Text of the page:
Supreme Court’s GPS Constitutional Privacy Ruling Could Impact Private Employers

In Employment Law, General by Coolidge Wall

In U.S. v. Jones, the U.S. Supreme Court ruled that the Fourth Amendment (protecting a person’s reasonable expectation of privacy and against unreasonable search and seizure) was violated when law enforcement inserted a Global Positioning System (or GPS) device in a vehicle, without a valid warrant, and tracked the vehicle’s every move on public streets for a month. Although Jones is a criminal case involving the U.S. Constitution which prohibits unreasonable searches by government actors, the decision may have a ripple effect on private employers who use GPS and other tracking devices to monitor employees’ whereabouts.

Currently, only two states, California and Texas, have laws prohibiting use of GPS or similar devices in vehicles without the owner’s consent. There are also two recent federal bills pending which, if enacted, would likewise prohibit nonconsensual use of the devices in the private employment and other contexts. It can be expected that more states will follow lead and introduce similar legislation. In the meantime, the majority of states recognize a common law tort claim (a civil claim for damages) against an employer for breach of an employee’s right to privacy. Given the general lack of case law on tracking devices and privacy concerns, coupled with the strong, privacy protective message from the Supreme Court, it is likely that private sector employees will rely heavily on the Jones decision in making such tort claims and arguing that their employers violated privacy expectations in “unreasonable” tracking and monitoring scenarios.

In light of these considerations, private employers are cautioned to limit the use of tracking devices (whether in vehicles, smart phones, laptops, or other portable devices) to that which is reasonably necessary to satisfy the employer’s legitimate business needs. Legitimate business needs may include things such as investigation of misconduct, locating a stolen vehicle or lost driver, or verifying that a service call was made when a customer is denying it. Still, even where legitimate business needs reasons for tracking exist, certain precautions should be taken to reduce liability exposure for invasion of privacy claims.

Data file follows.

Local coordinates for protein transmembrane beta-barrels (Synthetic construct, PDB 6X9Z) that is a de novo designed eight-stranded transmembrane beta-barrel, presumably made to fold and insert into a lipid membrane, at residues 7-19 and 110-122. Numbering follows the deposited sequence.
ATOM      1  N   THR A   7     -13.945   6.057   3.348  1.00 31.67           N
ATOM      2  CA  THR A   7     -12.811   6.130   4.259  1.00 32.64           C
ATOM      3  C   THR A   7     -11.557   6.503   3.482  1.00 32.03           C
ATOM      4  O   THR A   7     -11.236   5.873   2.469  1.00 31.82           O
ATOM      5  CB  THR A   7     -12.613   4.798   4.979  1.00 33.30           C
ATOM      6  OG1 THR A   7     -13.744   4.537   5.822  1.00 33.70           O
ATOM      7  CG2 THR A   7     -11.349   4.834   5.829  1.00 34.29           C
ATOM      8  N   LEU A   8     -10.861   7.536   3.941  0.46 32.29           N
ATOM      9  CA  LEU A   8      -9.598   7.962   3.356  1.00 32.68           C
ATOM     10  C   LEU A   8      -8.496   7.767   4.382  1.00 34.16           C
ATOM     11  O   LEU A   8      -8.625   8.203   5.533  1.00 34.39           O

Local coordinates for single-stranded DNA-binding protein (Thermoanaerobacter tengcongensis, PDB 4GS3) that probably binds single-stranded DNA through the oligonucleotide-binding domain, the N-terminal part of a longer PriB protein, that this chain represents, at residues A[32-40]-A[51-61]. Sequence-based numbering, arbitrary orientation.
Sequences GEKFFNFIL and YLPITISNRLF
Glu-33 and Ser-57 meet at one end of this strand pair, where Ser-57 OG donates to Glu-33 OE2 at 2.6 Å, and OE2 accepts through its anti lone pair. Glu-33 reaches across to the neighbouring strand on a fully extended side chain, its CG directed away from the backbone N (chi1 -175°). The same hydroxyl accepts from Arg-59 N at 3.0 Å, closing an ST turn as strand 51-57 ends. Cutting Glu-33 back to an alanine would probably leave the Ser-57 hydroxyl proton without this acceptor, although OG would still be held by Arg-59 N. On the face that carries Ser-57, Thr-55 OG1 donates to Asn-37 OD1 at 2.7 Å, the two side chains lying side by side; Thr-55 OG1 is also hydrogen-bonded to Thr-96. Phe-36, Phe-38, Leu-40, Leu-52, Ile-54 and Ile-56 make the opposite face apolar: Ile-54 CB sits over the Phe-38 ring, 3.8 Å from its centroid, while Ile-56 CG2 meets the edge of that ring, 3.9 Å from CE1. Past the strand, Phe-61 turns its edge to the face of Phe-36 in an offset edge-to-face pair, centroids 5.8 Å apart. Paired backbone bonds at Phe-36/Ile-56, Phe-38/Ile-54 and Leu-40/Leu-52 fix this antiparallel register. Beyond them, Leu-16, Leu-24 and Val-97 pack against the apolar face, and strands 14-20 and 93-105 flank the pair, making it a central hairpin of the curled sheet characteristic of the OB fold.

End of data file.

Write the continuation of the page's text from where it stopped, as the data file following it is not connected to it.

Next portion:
First, employers should notify employees of the “who, what, when, where and why” of use of the tracking device through a written policy, and obtain the employee’s signature acknowledging receipt and review of the policy. Second, GPS and other tracking devices should only be used in company-owned vehicles or equipment. If the employee uses his/her own vehicle or equipment for business purposes during work hours, tracking should only be done with the employee’s consent and knowledge (and preferably only after the employee has refused to use the company vehicle or equipment that was offered to him/her). Third, with rare exception, employers should never track an employee’s whereabouts during non-work hours. A “rare” exception could be limited tracking to determine whether an employee is driving a company vehicle for personal reasons after work against known company policy, or to find out whether an employee is actually working after hours as he/she is claiming on his time card. Even these limited exceptions should only be used when the employer has received other reliable information that the employee is engaging in the alleged wrongdoing.

Following these guidelines may help reduce liability exposure for invasion of privacy claims, and, in any event, are simply “best practices” from an employee relations standpoint.